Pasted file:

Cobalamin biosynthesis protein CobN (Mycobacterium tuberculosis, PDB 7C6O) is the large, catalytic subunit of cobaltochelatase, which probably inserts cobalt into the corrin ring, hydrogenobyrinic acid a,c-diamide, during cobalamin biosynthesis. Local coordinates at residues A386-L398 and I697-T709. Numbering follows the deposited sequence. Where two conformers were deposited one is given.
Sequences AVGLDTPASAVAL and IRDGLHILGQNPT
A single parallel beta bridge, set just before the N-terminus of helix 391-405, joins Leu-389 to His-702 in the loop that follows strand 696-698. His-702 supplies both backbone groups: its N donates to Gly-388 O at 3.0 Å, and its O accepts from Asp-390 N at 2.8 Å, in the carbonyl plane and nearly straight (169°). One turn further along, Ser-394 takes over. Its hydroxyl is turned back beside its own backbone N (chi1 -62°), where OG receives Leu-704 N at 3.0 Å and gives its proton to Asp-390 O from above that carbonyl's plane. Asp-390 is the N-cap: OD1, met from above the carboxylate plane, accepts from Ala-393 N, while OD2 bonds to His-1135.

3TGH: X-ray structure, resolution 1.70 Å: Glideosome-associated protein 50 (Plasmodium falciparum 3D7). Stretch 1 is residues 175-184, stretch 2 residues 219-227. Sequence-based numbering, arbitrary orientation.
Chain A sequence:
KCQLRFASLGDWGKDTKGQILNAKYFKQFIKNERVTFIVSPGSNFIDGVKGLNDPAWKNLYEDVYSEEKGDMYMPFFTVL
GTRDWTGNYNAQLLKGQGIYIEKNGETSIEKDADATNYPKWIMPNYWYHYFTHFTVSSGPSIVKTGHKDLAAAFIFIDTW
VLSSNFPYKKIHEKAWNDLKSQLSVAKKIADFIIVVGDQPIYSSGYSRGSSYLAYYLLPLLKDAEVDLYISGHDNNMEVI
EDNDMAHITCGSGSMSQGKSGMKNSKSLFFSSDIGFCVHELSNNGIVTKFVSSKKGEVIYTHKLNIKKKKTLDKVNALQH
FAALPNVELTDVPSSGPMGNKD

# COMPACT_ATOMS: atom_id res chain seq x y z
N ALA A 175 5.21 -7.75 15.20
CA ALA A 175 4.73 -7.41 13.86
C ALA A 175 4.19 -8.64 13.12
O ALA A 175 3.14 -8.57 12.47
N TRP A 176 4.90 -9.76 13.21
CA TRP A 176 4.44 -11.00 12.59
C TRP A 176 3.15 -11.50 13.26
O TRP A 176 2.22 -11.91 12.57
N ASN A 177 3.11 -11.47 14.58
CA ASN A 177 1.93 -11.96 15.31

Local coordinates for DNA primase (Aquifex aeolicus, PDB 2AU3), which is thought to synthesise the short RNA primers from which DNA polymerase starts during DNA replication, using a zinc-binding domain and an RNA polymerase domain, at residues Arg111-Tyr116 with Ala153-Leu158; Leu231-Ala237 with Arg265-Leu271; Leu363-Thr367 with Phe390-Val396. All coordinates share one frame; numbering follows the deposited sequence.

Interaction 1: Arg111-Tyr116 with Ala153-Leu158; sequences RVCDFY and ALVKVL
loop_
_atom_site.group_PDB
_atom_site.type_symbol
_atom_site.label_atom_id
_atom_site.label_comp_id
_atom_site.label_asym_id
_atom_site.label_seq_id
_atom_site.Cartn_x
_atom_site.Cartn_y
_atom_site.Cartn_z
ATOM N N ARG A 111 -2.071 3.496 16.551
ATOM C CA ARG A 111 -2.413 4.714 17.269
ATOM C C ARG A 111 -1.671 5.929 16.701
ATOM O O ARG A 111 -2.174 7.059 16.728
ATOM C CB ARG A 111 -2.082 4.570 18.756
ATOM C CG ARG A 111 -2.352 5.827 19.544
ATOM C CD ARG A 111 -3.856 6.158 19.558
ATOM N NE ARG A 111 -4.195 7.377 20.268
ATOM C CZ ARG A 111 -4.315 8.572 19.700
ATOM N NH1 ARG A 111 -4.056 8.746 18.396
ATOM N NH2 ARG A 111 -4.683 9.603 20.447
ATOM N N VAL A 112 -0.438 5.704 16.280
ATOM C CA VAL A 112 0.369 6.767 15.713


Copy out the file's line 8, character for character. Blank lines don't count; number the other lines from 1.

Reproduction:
VLSSNFPYKKIHEKAWNDLKSQLSVAKKIADFIIVVGDQPIYSSGYSRGSSYLAYYLLPLLKDAEVDLYISGHDNNMEVI